WAKEFIELD: .. these children received not one dose but three doses of the MMR vaccine, and what we see in many of these children is a double hit phenomenon. They regress after the first dose and then they regress further after the second dose. This child did not receive his first MMR vaccine until he was 4 years 3 months of age. He then deteriorated into autism, a disintegrative disorder. He then received his second dose at 9 years of age and disintegrated catastrophically. He became incontinent of faeces and urine and he lost all his residual skills. This is not coincidence.

      The idea that Mr. Wakefield never said MMR causes autism is nonsense. He says it directly, he says it indirectly.

      So, perhaps you would be so kind as to apologize for “perpetuating a myth” as you accuse me of doing. One of us has actually done the research on this subject, as I’ve shown above.

    • Sullivan (Matt Carey) April 14, 2014 at 20:58 #

      So has Wakefield’s actual work on the gut been replicated???
      Thats his teams actual work, not some bogus “claim” that others have misreported and exaggerated beyond reality.

      Really? Who has replicated his work claiming that there is a persistent measles infection in the guts of autistics?

      Did you notice the large study out of Sweden this year which showed that the GI diseases found in autistics is not inflammatory in nature? Mr. Wakefield’s thesis in multiple studies is that (a) the GI disease is unique to autistics and (b) inflammatory. It isn’t and it isn’t.

      No, I haven’t heard this particular angle to the conspiracy theories surrounding Mr. Wakefield. Tell me, then, why did GSK publish the paper in the first place? Especially considering that even if it were correct, even if it were ethically performed, it was weak and had no place in such a high profile/high impact journal.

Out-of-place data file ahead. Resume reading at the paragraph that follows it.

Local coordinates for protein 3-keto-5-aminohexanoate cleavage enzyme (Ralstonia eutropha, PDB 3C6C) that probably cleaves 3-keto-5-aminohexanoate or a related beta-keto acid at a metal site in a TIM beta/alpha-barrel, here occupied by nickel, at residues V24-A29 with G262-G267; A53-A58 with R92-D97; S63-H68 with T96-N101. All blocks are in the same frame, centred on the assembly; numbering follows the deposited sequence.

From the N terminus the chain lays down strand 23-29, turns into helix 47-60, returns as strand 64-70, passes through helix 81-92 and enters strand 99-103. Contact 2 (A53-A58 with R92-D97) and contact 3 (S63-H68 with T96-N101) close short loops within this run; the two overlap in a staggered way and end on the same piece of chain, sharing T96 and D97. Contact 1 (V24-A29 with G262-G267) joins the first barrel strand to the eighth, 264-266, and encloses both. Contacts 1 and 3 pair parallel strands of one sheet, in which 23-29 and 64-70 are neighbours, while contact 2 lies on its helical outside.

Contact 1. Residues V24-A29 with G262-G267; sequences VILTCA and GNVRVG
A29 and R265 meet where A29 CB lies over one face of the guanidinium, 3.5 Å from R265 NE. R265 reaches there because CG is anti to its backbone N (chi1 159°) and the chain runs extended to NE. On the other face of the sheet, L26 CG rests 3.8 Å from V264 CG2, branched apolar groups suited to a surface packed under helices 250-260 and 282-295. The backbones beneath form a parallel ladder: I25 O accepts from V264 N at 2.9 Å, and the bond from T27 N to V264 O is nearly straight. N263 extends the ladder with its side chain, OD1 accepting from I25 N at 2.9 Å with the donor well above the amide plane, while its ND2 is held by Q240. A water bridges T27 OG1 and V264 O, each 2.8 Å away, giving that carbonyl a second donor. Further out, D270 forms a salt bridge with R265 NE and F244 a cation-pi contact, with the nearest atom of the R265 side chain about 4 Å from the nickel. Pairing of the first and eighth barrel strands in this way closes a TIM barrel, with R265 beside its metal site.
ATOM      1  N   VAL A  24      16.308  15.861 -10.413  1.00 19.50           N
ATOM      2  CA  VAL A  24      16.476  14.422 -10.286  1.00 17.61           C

4. Meredith Katzenberger March 10, 2019 at 02:05 #

    I’m so thankful I found your site. I think I heard you interviewed on Voices for Vaccines’ podcast. I found your site in a different way though. An anti-vax friend posted a list of studies from PubMed that suggested a link between autism and vaccines. I started googling the authors to see their credentials. Thank you for debunking a lot of authors and explaining why they aren’t reliable.


  1. Andrew Wakefield on MMR vaccine - Page 7 - INGunOwners - May 3, 2013

    […] Connection Between Presence of Measles Virus and Autism – Wake Forest Baptist Medical Center A few points about Steve Walker That link is the complete debunking of the Daily Mail article that to this day is making rounds in […]

  2. Quora - March 6, 2015

    How do I convince my anti-vaccine ex-wife that vaccinating our children is necessary?

    That (non)study doesn’t prove nor substantiate a link between the MMR vaccine and autism. https://leftbrainrightbrain.co.uk/2013/04/30/a-few-points-about-steve-walkers-measlesautism-study/